Confused by Marijuana (What I Learned in Rotary Today: 6 August 2015)

by Glenn on August 7, 2015

I am trying to document some of the things I learn in Rotary each week. I really enjoy these Thursday morning meetings with the Central East Portland Rotary Club. My initial interest in joining was business-related, but ultimately I joined because I enjoyed the people. My father, at one point, was a member of Rotary, so this has been a way to honor his memory, too.

Our Thursday morning meetings are an hour and on most weeks we have a featured speaker, as was the case yesterday. Most weeks I can look back at notes I took and tell you what I learned. Yesterday morning was a bit odd. The more I learned, the more confused I got.

This was no fault of the presenter, Nathan Rix, Senior Policy Analyst, Recreational Marijuana Program, Oregon Liquor Control Commission. He appears to know his stuff. The central problem he faces is trying to get everyone clear on something that seems sorta fuzzy.

Here’s what I understand:

Oregon voters approved a measure (The 38 pages of M91 can be found here.) that created a framework to legalize marijuana in Oregon. Two states (Washington and Colorado) had already done so and Oregon with Alaska in the last election became states nos. 3 and 4.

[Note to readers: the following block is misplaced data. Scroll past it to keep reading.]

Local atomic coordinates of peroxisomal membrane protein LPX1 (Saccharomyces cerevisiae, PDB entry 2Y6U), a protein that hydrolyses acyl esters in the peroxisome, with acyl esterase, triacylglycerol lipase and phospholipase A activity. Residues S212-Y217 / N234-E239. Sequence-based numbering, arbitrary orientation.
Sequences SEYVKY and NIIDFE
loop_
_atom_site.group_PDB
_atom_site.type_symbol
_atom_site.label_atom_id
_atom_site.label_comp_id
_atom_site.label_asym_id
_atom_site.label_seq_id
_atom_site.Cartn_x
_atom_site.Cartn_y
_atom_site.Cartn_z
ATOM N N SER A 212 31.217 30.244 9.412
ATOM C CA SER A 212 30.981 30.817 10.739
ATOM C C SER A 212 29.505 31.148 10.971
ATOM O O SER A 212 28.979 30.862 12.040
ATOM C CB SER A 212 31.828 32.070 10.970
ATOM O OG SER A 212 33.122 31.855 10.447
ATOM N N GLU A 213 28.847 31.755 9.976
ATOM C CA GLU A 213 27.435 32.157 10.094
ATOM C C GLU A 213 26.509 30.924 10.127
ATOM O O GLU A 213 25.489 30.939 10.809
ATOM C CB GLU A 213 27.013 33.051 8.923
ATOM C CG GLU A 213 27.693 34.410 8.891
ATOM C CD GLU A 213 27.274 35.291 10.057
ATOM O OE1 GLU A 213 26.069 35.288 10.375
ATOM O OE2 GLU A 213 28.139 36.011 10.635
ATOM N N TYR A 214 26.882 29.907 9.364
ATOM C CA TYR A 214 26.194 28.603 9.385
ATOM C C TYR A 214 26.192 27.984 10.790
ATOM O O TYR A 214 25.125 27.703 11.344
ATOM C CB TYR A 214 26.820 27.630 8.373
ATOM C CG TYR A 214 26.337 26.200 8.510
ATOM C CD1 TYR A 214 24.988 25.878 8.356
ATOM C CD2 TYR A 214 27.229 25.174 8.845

OLCC has been given the responsibility to license businesses related to what was referred to as an “industry.” I’m pretty sure I cocked my head a bit at hearing that term. I suppose we can call it an industry, but I sort of feel the same way about marijuana as an industry the way I do the Oregon Lottery. I appear to have some judgments.

Anyway, OLCC was originally given oversight of four areas of the marijuana … I guess I prefer the word racket:

Producer (grower)
Processor
Wholesaler
Retailer

Two additional areas of responsibility have been added to OLCC by the Oregon Legislature:

Laboratory testing
Research

Next, we learned about “The Cole Memo,” which OLCC is using to help guide them in the implementation of rules and policy related to the production and sale of medical marijuana.

It was at this point I stopped taking notes. A number of club members (myself included) started asking questions of our presenter and I was beginning to struggle to make sense of all of this. The Cole Memo is odd because marijuana is illegal under federal law, but here is this memo from the Department of Justice explaining how the federal law will and will not be enforced and how states may and may not defy federal law. What?

We have a number of medical people in our club. One of them worries about law enforcement officials and what they are to do if they pull someone over and suspect them of being impaired by marijuana. A breathalyzer won’t pick up marijuana (they reported) and a blood test is problematic because it will remain in your blood stream/urine for up to 21 days. You could test positive but that only means you probably were high but not necessarily are high.